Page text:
Governments are recognising the importance of supporting pollinators as an aid to agriculture. The UK government recommends planting some species, such as clover, alongside crops to encourage pollinators. But new research shows that some weeds listed as injurious provide better forage for pollinators. This month, Nicholas Balfour and Francis Ratnieks have published their findings in the Journal of Applied Ecology.
The British Government lists five plants as injurious. These are plants that are native to the British Isles but are considered to be a hazard for agriculture. Balfour and Ratnieks compared the biodiversity value of common ragwort, creeping thistle and spear thistle with plants recommended for pollinators, such as red clover and wild marjoram.
The ecologists studied six pasture or ex-pasture sites where they watched pollinator visits to determine their preferences. They then combined this with flower-visitor data from the Database of Pollinator Interactions.
In the Database of Pollinator Interactions, four times as many pollinator species and five times more conservation-listed species have been recorded visiting the three insect-pollinated weeds. Of the 387 plant species analysed in the database, in terms of pollinator species recorded, the weeds were ranked 4th (Cirsium arvense), 6th (Jacobaea vulgaris), and 13th (Cirsium vulgare). Similarly, the Database of Insects and their Food Plants showed that twice as many herbivorous insect species are associated with the five weed species.
Dr Nicholas Balfour said in a press release: “There now exists a substantial body of evidence which shows that weeds are a vitally important resource for pollinators.
“The three insect-pollinated species have open flowers that allow access to a wide variety of pollinator species, and they produce, on average, four times more nectar sugar than the DEFRA recommended plant species.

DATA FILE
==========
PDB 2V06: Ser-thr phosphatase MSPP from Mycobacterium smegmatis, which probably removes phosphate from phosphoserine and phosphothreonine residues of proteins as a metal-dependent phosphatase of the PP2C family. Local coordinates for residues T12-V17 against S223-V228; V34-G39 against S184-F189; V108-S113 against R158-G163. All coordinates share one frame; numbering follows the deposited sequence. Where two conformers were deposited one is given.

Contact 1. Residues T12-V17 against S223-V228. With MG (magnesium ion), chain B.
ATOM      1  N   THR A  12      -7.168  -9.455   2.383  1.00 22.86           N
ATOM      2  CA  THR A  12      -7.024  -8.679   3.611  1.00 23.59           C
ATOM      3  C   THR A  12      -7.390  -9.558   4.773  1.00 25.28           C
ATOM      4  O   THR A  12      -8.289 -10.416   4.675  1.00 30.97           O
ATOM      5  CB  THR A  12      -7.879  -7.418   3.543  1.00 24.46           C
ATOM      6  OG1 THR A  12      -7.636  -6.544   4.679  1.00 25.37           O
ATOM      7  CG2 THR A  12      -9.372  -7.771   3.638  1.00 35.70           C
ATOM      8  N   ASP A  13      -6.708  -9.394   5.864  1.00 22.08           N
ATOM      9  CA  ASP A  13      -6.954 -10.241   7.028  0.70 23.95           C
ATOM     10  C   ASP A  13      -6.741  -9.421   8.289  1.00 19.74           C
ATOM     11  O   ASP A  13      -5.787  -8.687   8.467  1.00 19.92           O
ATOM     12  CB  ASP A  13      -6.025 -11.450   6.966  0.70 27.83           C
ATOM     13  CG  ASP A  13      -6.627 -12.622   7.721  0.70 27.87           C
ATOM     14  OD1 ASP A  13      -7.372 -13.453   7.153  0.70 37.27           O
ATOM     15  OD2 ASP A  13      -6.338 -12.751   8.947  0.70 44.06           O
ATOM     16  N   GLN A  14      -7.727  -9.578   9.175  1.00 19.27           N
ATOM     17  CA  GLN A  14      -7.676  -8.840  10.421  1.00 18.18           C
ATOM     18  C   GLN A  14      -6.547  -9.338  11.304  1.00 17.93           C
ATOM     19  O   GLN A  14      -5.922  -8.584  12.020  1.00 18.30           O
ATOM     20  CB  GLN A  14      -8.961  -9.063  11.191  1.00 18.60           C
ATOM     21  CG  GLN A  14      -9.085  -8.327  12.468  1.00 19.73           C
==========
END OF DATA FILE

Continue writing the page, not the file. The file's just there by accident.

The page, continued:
“Pollinators are crucial to maintaining global biodiversity, ecosystem resilience and agricultural output. However, there are significant concerns about pollinator declines, and the long-term decline of flowers in our landscapes is considered a key factor.”
“We appreciate that agricultural weeds can cause yield losses in arable and pastureland. However, we’ve shown that they can also be of great value to both flower-visiting and herbivorous insects – and shouldn’t be underestimated when it comes to supporting our natural biodiversity.”
Freedom of information requests to public bodies such as councils indicated that Natural England and Highways England spends around £10 million controlling injurious weeds.
The majority of local councils indicated that they actively control ragwort, thus classing it in the same bracket as invasive, non-native species such as Japanese knotweed (Reynoutria japonica), likely due to the Ragwort Control Bill 2003.
Dr Balfour added: “It is alarming that the many public bodies are using tax-payers’ money and volunteers to actively remove ragwort. This plant was found to support the most conservation-listed insect species in our study.
“The implementation of the Ragwort Control Bill probably deserves greater scrutiny, especially given that the evidence underpinning it is questionable.
“Our results clearly show that weeds have an underappreciated value in supporting our natural biodiversity. Unfortunately, current UK agricultural policy encourages neither landsparing for, nor landsharing with, weeds.”
The authors are now calling for policymakers to look at how existing policies are implemented and reconsider the role of weeds in future agri-environmental policy.
Balfour, N.J. and Ratnieks, F.L.W. (2022) “The disproportionate value of ‘weeds’ to pollinators and biodiversity,” The Journal of Applied Ecology. https://doi.org/10.1111/1365-2664.14132